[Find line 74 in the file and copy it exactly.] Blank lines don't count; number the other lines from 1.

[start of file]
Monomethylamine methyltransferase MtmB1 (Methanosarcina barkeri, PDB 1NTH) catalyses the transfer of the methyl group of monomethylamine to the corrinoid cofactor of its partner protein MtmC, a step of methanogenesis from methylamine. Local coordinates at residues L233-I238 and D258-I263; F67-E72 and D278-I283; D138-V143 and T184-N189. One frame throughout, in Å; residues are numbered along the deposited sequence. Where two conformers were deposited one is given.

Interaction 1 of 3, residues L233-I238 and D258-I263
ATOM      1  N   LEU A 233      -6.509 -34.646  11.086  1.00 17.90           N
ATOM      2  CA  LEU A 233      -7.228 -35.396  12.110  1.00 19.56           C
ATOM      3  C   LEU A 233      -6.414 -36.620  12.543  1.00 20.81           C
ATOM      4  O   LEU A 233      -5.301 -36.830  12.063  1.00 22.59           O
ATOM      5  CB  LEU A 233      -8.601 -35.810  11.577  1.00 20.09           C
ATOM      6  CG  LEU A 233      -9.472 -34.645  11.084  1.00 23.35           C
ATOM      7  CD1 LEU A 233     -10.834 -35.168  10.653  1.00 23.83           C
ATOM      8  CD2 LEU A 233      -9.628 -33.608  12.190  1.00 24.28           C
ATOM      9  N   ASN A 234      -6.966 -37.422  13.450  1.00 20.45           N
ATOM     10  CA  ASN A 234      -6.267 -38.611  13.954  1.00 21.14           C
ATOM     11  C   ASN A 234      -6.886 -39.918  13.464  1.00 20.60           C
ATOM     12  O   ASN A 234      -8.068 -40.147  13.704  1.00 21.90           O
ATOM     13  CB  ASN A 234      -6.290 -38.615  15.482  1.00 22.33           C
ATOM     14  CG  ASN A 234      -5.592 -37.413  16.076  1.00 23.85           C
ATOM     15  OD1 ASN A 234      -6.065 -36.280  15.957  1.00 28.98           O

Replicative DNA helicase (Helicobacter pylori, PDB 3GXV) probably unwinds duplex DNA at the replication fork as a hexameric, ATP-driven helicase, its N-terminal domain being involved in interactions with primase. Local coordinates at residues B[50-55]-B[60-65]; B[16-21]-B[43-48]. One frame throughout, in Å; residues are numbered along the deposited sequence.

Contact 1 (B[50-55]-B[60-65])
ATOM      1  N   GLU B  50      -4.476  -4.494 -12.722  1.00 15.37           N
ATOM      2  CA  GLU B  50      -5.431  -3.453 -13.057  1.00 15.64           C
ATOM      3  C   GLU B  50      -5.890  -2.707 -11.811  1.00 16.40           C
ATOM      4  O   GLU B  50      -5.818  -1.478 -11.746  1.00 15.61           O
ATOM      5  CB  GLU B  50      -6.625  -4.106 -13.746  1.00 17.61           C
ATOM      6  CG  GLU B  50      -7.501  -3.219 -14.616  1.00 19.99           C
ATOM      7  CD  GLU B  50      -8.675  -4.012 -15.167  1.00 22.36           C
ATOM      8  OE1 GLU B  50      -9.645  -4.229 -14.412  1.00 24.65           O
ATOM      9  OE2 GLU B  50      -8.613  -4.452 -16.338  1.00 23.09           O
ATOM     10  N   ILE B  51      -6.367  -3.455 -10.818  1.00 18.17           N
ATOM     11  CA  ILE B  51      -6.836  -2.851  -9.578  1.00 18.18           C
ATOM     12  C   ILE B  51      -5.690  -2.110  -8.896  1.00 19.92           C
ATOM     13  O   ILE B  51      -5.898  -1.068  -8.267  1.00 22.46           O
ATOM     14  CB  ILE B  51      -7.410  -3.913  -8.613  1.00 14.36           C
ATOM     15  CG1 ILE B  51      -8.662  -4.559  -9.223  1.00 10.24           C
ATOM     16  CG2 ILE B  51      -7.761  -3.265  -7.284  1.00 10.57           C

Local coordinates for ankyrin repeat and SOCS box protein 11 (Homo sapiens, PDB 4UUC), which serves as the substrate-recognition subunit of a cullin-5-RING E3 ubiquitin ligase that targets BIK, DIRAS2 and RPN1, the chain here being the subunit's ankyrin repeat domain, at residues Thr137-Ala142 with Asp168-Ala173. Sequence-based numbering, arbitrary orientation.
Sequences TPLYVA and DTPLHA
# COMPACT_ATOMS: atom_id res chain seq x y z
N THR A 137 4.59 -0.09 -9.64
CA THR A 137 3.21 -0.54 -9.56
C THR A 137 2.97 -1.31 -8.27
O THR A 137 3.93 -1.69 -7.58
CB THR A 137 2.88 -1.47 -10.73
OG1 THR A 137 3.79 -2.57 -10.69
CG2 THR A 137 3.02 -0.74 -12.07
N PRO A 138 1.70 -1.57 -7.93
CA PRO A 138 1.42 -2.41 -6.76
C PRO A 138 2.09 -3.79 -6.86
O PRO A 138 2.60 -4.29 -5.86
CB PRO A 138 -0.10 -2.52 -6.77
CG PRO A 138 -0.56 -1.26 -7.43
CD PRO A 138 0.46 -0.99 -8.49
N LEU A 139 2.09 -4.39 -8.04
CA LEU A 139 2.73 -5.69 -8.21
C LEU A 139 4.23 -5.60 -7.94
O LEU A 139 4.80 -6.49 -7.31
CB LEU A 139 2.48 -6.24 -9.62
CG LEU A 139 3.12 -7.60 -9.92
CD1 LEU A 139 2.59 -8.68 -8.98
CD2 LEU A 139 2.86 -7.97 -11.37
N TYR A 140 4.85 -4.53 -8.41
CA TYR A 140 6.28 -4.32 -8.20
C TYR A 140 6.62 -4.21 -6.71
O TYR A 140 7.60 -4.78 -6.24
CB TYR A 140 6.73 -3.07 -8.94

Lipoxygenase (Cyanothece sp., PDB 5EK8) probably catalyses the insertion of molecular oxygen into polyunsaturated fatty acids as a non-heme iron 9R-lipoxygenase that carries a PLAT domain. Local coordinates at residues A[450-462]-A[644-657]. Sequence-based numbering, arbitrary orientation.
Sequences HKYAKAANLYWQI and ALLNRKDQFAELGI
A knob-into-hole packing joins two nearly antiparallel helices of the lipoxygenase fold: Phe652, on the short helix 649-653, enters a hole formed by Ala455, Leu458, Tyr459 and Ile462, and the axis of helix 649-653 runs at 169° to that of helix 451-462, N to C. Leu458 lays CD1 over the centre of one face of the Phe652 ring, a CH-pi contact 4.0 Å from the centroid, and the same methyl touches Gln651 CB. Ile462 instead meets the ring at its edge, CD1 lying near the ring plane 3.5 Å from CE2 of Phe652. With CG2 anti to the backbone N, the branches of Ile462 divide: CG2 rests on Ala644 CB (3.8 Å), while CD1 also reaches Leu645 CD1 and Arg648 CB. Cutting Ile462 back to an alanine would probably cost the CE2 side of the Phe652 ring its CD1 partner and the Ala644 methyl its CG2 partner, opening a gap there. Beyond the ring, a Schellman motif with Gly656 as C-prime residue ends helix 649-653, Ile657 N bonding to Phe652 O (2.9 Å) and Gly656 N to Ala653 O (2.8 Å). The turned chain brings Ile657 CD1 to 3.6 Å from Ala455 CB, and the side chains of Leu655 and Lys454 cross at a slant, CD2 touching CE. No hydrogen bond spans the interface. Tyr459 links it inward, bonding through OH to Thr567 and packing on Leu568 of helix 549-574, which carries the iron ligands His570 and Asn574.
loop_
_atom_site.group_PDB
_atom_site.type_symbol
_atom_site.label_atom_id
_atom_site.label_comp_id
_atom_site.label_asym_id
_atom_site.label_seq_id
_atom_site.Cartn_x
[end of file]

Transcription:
_atom_site.label_asym_id